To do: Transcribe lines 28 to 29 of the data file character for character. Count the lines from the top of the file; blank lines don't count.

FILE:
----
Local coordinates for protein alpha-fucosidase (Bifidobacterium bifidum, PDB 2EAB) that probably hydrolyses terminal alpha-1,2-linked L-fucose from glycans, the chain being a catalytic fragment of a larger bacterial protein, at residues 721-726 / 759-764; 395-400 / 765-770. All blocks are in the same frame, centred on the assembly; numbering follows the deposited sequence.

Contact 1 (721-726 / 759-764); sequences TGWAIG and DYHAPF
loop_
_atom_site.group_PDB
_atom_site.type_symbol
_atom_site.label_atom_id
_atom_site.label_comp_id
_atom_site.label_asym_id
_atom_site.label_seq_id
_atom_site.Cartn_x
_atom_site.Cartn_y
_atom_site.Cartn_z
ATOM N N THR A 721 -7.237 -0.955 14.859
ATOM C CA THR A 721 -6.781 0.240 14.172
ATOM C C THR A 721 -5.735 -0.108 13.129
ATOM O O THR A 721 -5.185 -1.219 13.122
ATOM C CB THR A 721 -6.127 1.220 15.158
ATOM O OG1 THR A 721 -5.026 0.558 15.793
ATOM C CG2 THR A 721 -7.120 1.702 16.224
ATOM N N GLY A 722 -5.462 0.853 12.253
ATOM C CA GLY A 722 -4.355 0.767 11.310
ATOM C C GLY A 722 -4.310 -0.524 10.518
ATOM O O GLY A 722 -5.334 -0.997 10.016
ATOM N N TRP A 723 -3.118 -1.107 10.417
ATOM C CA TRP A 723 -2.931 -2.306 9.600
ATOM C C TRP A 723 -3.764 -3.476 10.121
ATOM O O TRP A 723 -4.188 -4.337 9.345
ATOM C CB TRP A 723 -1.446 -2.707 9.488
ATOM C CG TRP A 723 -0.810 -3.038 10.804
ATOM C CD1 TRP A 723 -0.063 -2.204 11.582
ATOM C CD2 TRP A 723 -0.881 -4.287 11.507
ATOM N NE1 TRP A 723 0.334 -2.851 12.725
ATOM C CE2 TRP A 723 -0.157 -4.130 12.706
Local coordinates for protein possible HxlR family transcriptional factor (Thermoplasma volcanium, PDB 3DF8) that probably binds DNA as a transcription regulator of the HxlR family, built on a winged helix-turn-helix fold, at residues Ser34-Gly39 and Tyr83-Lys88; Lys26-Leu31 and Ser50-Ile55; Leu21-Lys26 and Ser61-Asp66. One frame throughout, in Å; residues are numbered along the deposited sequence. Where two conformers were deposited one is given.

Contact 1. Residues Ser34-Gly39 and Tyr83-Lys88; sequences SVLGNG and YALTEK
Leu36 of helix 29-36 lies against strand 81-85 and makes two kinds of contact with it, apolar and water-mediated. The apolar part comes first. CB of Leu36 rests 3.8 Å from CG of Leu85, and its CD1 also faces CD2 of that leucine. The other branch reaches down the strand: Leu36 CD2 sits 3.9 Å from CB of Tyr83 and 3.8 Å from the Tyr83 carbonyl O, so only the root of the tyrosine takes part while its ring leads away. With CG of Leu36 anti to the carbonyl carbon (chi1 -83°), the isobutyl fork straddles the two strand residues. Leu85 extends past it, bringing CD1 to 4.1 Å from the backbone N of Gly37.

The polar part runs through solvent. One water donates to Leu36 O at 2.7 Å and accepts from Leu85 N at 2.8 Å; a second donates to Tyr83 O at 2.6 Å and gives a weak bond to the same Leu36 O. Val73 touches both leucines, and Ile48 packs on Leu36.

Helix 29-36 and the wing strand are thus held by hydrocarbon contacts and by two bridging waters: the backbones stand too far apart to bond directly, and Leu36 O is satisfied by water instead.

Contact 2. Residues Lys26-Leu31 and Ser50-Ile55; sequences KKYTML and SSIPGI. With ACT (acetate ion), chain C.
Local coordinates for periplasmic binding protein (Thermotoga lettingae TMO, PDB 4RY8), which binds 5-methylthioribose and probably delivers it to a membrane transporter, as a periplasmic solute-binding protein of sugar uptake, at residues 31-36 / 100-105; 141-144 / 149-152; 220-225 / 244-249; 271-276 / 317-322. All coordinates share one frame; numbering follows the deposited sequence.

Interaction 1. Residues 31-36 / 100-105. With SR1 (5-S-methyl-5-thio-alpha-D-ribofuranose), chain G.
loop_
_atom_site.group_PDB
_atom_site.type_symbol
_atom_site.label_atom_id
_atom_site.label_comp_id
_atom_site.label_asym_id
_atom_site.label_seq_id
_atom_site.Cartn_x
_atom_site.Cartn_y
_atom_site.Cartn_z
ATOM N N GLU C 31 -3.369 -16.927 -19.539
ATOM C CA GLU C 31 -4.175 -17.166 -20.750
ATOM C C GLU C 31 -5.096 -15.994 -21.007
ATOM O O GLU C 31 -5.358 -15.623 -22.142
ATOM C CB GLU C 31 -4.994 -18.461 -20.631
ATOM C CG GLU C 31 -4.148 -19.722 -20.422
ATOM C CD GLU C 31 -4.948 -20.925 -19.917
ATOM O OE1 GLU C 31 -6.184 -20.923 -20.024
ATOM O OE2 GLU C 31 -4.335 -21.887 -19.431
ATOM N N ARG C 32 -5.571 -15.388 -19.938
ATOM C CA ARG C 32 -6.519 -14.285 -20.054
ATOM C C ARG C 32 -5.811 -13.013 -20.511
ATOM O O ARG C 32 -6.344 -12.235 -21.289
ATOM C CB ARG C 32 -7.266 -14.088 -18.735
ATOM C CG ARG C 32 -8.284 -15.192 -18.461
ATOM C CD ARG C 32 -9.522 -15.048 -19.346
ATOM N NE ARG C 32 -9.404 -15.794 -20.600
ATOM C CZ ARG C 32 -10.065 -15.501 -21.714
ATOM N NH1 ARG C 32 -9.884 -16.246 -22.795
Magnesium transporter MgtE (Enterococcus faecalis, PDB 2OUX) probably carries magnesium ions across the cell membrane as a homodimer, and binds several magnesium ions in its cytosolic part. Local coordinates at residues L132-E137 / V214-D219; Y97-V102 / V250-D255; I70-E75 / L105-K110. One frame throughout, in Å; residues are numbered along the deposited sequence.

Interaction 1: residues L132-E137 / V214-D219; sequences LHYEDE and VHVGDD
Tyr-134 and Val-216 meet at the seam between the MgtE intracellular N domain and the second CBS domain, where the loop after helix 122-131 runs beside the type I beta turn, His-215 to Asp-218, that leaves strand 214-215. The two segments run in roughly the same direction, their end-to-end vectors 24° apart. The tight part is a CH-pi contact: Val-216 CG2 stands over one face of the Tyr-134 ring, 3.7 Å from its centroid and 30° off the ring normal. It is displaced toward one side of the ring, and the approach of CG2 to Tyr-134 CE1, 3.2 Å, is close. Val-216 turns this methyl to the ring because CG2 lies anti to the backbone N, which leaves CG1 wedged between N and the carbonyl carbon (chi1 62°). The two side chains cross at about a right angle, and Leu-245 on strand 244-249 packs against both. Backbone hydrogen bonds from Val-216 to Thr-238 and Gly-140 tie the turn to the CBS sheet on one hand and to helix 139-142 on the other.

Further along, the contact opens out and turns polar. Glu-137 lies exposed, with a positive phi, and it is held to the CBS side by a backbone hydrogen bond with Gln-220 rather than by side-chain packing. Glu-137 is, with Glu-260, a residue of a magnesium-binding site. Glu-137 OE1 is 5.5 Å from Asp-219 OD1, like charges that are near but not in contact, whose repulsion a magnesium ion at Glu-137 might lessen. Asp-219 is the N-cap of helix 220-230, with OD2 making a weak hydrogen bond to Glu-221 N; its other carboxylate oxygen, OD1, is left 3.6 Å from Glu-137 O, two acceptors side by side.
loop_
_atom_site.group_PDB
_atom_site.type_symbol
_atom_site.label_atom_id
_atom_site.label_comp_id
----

ATOM C CB TRP A 723 -1.446 -2.707 9.488
ATOM C CG TRP A 723 -0.810 -3.038 10.804